Sasha Cooke, mezzo-soprano; Daniel Hope, violin; Kay Stern, Dawn Harms, Sean Mori, violins; Patricia Heller, viola; Emil Miland, cello
Pentatone PTC5186879 (CD, auditioned as 24/96 WAV). 2021. Steve Barnett, prod.; Preston Smith, eng.
Performance ****
Sonics ****

The world premiere of Jake Heggie and Gene Scheer's Intonations: Songs from the Violins of Hope headlines this extraordinary concert, performed entirely on instruments owned by Jewish musicians before and during the Holocaust. The cycle, which tells the stories of instruments revivified by the Violins of Hope Project, begins with "Ashes," about a violin whose case was filled with the ashes of those burned in the ovens, and ends with "Liberation," inspired by the Liberation of Auschwitz. One of the most moving songs, "Motele," recounts the tale of 12-year-old violin prodigy Mordechai "Motele" Schlein. With excerpts from Mendelssohn's Violin Concerto weaving through the accompaniment, we learn that Schlein, who did not survive the war, smuggled gunpowder in his violin case to create a bomb he detonated in the basement of a Nazi Officer's Club.

Sasha Cook's warm, emotionally direct voice is perfect for these songs, and the heart-touching theme Heggie fashions for the final song is reminiscent of great tunes of the romantic era. How perfect, then, to conclude with Schubert's Quartettsatz in C Minor and Mendelssohn's last String Quartet, completed months before his death.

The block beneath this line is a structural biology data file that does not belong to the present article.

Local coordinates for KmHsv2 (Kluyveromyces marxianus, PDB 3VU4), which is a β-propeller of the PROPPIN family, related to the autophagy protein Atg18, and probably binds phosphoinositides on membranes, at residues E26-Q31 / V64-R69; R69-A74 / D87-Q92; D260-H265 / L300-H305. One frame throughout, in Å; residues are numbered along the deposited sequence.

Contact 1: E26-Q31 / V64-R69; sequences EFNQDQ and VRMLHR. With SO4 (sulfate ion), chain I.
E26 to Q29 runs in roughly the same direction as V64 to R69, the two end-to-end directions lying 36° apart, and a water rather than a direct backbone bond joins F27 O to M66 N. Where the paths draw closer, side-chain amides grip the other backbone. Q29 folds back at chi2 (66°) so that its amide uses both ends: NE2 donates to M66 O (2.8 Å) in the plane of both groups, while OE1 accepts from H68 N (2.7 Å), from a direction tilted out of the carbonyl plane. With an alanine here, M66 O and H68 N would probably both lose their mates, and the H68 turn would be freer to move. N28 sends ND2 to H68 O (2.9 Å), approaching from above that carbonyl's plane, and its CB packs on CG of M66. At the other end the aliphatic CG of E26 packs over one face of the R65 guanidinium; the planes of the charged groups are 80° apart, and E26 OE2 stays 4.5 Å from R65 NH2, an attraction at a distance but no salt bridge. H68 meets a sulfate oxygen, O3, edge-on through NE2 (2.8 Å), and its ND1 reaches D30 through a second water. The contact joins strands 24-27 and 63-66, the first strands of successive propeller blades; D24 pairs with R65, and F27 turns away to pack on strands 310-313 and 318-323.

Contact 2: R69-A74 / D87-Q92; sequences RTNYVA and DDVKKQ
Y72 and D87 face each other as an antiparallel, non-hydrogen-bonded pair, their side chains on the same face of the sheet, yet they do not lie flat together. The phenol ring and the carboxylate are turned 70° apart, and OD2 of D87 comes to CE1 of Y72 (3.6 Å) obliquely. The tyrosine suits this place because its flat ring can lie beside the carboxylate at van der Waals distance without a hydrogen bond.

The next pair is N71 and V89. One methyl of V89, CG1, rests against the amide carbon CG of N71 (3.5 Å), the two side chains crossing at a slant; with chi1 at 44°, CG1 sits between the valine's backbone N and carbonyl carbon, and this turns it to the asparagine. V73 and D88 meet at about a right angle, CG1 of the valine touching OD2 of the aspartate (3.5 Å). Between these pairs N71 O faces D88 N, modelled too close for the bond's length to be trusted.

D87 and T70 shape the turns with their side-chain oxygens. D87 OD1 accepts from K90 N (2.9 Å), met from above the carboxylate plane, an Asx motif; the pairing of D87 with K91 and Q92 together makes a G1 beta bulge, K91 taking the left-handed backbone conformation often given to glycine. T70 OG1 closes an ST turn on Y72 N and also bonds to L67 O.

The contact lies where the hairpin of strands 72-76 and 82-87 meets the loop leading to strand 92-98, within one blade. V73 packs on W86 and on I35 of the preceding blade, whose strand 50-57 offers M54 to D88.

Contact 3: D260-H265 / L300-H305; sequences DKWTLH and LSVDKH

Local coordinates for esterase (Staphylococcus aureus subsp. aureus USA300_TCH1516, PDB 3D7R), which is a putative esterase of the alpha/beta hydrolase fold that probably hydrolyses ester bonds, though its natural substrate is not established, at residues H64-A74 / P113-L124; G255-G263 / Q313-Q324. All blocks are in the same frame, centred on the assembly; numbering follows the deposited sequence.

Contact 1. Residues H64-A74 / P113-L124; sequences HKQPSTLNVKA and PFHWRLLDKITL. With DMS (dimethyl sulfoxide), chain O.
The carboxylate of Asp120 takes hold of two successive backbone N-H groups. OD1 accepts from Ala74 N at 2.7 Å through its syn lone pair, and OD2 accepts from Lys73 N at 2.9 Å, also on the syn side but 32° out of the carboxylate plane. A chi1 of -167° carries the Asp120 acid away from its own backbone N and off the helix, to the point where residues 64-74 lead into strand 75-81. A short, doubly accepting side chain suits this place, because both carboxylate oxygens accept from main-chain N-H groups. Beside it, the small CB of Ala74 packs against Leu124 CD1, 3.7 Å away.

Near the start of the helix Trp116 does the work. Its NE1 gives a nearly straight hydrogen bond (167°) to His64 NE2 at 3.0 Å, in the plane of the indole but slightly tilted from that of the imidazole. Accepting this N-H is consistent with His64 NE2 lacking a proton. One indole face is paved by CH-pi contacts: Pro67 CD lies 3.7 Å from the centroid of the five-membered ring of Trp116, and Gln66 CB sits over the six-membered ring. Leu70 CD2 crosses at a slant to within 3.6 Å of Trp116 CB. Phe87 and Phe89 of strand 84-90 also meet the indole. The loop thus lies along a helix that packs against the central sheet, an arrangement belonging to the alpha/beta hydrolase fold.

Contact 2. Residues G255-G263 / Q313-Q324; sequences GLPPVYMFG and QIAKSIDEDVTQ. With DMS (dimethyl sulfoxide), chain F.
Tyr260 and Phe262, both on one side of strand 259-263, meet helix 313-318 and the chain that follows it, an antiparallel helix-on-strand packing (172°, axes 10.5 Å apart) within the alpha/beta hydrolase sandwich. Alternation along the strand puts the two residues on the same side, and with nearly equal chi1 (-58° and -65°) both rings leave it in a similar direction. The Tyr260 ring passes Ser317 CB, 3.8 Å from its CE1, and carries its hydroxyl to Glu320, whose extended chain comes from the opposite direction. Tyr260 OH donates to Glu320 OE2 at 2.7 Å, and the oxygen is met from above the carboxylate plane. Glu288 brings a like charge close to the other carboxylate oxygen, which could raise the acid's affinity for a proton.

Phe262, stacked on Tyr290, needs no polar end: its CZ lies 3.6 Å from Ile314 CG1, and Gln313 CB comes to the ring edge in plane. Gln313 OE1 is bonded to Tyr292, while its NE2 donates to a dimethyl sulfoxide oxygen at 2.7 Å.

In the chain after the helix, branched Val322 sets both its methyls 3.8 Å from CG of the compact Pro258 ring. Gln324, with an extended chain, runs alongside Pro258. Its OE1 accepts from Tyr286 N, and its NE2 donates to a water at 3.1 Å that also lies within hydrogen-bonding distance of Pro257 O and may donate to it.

"The violin I used...was like an old friend, sharing the history of the people who played and listened to it," San Francisco Opera Concertmaster Kay Stern shared post-concert. "The Violins of Hope brought us very close history through these instruments and striving to join them and our hearts' voices together for so many people and reasons." You will feel it.—Jason Victor Serinus

volvic's picture

Nice to finally see Dame Smyth mentioned as a composer. Her Mass in D is superb and highly recommended to anyone wanting to discover this interesting and talented composer.

AaronGarrett's picture

Thanks for the suggestion. Astonishing piece.

Jason Victor Serinus's picture

The recording of Dame Ethyl Smith's The Prison received a 2021 Grammy Award for Best Classical Solo Vocal Album. The choice of category is curious, since it isn't a solo vocal album, and instead involves two soloists, chorus, and orchestra. Nonetheless, it won. Which is great.

I reviewed two of the other nominated albums, Cecilia Bartoli's Farinelli for Stereophile, and Brian Giebler's A Lad's Love for San Francisco Classical Voice. Both are equally deserving of your attention.

You can find the complete list of Grammy winners here: